Patient Safety Awareness Week isn’t just for medical staff. Everyone who works in a health care facility, from the receptionist to the CEO, knows that patient safety has to be woven into every department to be effective.
In fact, this issue was the focus of our 2015 trends report “The Front Lines of Patient Safety,” in which we addressed the many ways design and construction, environmental services, engineering and supply chain professionals help to create a safe environment. Last year, the American Society for Healthcare Engineering (ASHE) formed an alliance with the Joint Commission to tackle this issue as well. Its Focus on Compliance initiative addresses the eight most frequently cited Joint Commission physical environment standards and provides tools to help health facilities achieve consistent compliance in these areas.
Chad E. Beebe, AIA, CHFM, CFPS, CBO, SASHE, deputy executive director of advocacy at ASHE, says facility professionals are using their unique expertise to help move the needle toward better patient safety.
“Many changes are driven by compliance with codes and regulations, which, for the most part, do foster a safe environment, but many health care personnel also realize the importance of going above and beyond that threshold,” he says.
Here are four ways health systems have used the physical environment to improve patient care.
Hospitals vow to reduce purchases of furniture with antimicrobials. At least five hospitals have signed up for the Safer Chemicals Challenge, an initiative of Practice Greenhealth and Health Care Without Harm. The health systems have taken a pledge that at least 30 percent of the annual volume of their furnishings and furniture purchases will not contain five chemicals and materials identified as potentially harmful by Practice Greenhealth.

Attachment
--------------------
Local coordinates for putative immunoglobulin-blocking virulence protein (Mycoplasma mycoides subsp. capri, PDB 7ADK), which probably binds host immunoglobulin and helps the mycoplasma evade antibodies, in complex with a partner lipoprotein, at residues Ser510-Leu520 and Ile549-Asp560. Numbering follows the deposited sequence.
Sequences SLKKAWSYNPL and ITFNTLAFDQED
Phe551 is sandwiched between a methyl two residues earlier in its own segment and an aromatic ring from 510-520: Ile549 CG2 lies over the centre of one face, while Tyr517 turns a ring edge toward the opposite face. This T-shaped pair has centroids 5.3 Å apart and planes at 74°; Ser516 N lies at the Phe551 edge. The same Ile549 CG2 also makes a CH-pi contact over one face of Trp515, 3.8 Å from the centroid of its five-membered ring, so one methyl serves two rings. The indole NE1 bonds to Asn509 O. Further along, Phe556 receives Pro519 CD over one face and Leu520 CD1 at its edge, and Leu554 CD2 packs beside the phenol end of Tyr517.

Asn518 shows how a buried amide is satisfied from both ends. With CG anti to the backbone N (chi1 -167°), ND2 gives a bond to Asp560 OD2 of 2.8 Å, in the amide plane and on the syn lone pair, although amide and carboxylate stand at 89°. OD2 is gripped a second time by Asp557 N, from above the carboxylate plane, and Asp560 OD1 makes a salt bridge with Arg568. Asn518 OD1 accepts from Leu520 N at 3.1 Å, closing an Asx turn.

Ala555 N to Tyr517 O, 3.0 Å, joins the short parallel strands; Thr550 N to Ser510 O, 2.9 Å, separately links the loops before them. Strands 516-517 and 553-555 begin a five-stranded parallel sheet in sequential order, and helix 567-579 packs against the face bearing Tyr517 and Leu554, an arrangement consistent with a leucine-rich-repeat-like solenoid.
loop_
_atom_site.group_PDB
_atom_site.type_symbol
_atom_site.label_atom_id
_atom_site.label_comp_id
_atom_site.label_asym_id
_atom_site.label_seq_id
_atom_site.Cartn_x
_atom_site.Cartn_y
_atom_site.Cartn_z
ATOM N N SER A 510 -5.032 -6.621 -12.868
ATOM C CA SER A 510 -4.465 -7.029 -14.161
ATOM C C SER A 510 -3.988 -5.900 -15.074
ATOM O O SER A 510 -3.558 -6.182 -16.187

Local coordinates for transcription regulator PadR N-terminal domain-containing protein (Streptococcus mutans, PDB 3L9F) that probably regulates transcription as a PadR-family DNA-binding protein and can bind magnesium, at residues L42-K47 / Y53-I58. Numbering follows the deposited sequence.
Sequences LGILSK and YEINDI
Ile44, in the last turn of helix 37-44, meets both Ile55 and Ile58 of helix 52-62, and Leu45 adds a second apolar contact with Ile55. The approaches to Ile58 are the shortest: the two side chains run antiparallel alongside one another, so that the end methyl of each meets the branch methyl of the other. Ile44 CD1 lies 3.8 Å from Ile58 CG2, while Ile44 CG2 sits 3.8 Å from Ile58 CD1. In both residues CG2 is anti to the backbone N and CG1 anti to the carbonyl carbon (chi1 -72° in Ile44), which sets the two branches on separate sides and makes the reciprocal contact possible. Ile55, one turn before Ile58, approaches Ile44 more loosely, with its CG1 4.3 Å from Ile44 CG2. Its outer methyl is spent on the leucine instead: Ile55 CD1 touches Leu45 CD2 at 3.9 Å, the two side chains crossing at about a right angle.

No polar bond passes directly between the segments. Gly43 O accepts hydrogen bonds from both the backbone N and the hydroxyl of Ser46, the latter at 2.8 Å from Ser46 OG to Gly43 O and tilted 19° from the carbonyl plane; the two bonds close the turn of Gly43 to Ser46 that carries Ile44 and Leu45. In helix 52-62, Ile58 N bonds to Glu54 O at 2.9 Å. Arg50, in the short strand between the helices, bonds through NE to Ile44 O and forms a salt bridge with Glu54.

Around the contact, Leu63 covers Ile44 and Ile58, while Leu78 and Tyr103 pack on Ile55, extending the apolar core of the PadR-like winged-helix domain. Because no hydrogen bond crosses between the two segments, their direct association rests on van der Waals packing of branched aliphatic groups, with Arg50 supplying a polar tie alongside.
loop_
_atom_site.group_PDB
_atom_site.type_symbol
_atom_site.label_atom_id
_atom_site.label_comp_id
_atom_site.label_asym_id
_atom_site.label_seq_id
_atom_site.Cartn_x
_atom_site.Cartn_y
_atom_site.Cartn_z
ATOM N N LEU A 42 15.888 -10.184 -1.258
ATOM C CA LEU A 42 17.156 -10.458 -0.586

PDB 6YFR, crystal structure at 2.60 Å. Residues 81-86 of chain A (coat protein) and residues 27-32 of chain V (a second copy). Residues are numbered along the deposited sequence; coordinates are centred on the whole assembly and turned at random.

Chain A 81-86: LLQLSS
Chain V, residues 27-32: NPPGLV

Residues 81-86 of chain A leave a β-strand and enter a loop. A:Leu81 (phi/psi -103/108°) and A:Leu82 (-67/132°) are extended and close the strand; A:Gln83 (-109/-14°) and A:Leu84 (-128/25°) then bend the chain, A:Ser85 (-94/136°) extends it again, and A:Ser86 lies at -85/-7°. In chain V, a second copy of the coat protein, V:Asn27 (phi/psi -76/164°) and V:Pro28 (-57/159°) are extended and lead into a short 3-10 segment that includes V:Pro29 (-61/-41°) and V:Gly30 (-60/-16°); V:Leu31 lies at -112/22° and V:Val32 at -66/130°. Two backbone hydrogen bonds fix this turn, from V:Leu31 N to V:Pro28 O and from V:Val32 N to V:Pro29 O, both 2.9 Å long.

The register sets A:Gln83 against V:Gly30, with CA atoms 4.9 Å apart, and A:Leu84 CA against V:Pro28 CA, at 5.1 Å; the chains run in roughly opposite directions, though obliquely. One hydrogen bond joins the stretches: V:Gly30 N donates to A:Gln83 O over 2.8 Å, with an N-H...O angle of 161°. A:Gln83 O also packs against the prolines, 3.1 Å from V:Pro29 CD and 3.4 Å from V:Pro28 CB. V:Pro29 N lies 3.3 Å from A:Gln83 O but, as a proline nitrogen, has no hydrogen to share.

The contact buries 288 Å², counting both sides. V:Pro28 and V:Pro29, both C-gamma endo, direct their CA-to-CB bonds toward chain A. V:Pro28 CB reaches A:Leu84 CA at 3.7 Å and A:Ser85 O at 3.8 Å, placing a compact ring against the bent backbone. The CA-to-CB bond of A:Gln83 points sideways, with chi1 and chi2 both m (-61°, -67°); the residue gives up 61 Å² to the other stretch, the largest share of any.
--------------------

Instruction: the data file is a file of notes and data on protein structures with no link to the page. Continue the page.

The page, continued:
Flint hospitals take action to protect water supply. In response to the Flint, Mich., water crisis, McLaren Flint says it has invested hundreds of thousands of dollars to “implement additional processes to further safeguard and reinforce the quality of the water system at the hospital.” Those investments include spending more than $300,000 to purchase and install five monochloramine secondary disinfection water treatment systems to disinfect domestic hot water plumbing systems.
Kaiser Permanente invests in behavioral health clinic improvements. The health system announced it would invest $115 million to “remodel and refresh” nearly 80 of its mental health facilities. It also announced that it would build 10 new behavioral health clinics in California within the next three years.
Andrew Bertagnolli, senior manager for behavioral health at Kaiser Permanente’s Care Management Institute, says the “new spaces are being designed to minimize stressors for patients, provide access to nature, and provide staff areas for respite and to recharge, which are so important to supporting our members’ total health.”
University Medical Center New Orleans designed for resiliency. The $1.1 billion, 2.3 million-square-foot University Medical Center New Orleans replaces the Charity Hospital destroyed by Hurricane Katrina. Lead Designer Joe Sama, AIA, LEED AP, NBBJ, says that “from the beginning of the project, the client mandated disaster preparedness as a critical factor for the project’s success.” The hospital decided to place all mission-critical components on the second level, 22 feet above base flood level, to ensure that the hospital can continue operations during disaster. That includes patient rooms, the emergency department, the helipad, surgical suites, imaging departments, labs, triage rooms, decontamination facilities and behavioral health rooms.